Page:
John 6:50-53 “This is the bread which comes down out of heaven, so that one may eat of it and not die. I am the living bread that came down out of heaven; if anyone eats of this bread, he will live forever; and the bread also which I will give for the life of the world is My flesh. Then the Jews began to argue with one another, saying, "How can this man give us His flesh to eat?"

Thursday, October 4, 2007

Does the Bible Advocate Violence?

Psalm 137:8-9 “O daughter of Babylon, you devastated one, How blessed will be the one who repays you with the recompense with which you have repaid us. How blessed will be the one who seizes and dashes your little ones against the rock.”

Hosea 13:16 “Samaria will be held guilty, for she has rebelled against her God. They will fall by the sword, their little ones will be dashed in pieces, and their pregnant women will be ripped open.”

Tuesday, October 2, 2007

Ingredients of a Nurturing Home

Because I am such a strong advocate of the family, I always look for opportunities to spawn parents to examine the health of their family life. Even in my own life, I am constantly probing those areas where I fail to meet God’s standard for me as a husband and as a dad. We all have room to improve in all areas of our lives, so we should not only examine these areas but also encourage others to do the same. I was reminded of this when I read James Dobson’s editorial comments in Time magazine (December 2006 issue). Dobson’s comments were a response to Time’s inquiry about lesbian partners who were raising children in the home. Particularly related to Vice President Dick Cheney’s daughter, Mary, decision to raise a child with her lesbian partner, Dobson argues that children’s development will not flourish properly within a home of same sex couples (Two Mommies is One Too Many). In the editorial, Dobson wrote, “But love alone is not enough to guarantee healthy growth and development. The two most loving women in the world cannot provide a daddy for a little boy—any more than two most loving men can complete role models for a little girl.” As I read his comments, I have to ask, “What are the necessary ingredients for a nurturing home?”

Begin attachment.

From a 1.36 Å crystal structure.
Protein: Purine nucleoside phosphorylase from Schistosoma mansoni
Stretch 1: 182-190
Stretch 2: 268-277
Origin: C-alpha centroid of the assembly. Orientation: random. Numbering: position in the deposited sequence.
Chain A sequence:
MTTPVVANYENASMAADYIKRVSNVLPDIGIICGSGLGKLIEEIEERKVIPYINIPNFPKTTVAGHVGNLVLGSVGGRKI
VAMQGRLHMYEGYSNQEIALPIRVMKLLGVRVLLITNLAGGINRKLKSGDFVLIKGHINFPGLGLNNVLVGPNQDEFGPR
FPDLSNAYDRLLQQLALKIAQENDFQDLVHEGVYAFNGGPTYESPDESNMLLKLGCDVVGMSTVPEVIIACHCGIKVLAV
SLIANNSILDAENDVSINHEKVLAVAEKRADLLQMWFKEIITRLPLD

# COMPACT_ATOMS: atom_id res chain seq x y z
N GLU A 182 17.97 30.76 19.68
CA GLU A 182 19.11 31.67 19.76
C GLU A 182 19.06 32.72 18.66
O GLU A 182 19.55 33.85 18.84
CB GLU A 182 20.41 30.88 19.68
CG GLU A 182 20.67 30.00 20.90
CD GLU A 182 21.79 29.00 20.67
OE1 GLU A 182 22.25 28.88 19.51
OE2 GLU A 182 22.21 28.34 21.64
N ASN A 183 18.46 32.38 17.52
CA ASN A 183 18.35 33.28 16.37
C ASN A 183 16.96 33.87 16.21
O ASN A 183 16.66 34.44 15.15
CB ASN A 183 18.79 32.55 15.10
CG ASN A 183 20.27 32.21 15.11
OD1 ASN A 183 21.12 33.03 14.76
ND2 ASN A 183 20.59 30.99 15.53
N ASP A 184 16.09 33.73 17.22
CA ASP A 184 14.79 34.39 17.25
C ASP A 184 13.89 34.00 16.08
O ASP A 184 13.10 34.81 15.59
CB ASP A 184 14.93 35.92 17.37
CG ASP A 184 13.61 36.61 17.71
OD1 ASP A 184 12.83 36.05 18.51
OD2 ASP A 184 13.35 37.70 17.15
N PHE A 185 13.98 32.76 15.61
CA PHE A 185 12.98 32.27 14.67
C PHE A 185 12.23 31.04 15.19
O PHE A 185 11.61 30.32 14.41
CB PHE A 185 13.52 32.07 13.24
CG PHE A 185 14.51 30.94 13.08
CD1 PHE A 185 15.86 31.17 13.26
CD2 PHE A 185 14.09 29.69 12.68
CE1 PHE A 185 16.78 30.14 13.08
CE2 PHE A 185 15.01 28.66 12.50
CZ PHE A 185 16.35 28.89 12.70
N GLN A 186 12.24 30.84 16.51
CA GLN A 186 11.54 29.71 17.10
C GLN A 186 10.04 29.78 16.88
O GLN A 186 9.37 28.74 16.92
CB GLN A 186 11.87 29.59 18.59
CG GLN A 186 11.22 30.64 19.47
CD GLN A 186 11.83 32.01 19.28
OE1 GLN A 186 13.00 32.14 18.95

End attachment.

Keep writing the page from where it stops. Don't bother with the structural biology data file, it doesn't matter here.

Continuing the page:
Any thoughts.

Saturday, September 29, 2007

Licking the Earth